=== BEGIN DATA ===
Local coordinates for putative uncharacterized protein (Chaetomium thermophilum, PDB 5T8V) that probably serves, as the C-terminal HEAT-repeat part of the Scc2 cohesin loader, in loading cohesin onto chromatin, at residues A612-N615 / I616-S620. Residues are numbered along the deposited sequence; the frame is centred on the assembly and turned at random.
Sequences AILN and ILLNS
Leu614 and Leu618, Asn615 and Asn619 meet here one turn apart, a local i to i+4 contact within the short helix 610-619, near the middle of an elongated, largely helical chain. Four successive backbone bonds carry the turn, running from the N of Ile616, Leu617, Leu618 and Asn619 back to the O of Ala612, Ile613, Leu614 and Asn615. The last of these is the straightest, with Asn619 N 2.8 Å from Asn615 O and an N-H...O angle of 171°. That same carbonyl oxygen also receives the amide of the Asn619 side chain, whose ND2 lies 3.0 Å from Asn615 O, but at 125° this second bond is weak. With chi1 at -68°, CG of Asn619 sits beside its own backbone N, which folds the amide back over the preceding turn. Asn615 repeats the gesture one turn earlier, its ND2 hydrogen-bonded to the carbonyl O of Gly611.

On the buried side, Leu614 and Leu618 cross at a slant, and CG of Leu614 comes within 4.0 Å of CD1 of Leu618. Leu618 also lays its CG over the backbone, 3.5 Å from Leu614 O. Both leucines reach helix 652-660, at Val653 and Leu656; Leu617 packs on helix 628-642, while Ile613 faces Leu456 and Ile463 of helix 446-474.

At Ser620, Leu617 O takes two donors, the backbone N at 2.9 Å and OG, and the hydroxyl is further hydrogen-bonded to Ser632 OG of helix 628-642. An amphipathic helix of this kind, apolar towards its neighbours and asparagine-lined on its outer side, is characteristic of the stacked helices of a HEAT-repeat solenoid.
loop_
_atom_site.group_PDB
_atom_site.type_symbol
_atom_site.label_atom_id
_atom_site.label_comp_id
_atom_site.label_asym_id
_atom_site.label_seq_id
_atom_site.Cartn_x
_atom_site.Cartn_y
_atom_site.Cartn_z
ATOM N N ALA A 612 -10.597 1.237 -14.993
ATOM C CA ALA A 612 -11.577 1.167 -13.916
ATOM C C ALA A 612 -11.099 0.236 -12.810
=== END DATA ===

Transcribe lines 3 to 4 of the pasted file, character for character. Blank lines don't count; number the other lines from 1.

Leu614 and Leu618, Asn615 and Asn619 meet here one turn apart, a local i to i+4 contact within the short helix 610-619, near the middle of an elongated, largely helical chain. Four successive backbone bonds carry the turn, running from the N of Ile616, Leu617, Leu618 and Asn619 back to the O of Ala612, Ile613, Leu614 and Asn615. The last of these is the straightest, with Asn619 N 2.8 Å from Asn615 O and an N-H...O angle of 171°. That same carbonyl oxygen also receives the amide of the Asn619 side chain, whose ND2 lies 3.0 Å from Asn615 O, but at 125° this second bond is weak. With chi1 at -68°, CG of Asn619 sits beside its own backbone N, which folds the amide back over the preceding turn. Asn615 repeats the gesture one turn earlier, its ND2 hydrogen-bonded to the carbonyl O of Gly611.

On the buried side, Leu614 and Leu618 cross at a slant, and CG of Leu614 comes within 4.0 Å of CD1 of Leu618. Leu618 also lays its CG over the backbone, 3.5 Å from Leu614 O. Both leucines reach helix 652-660, at Val653 and Leu656; Leu617 packs on helix 628-642, while Ile613 faces Leu456 and Ile463 of helix 446-474.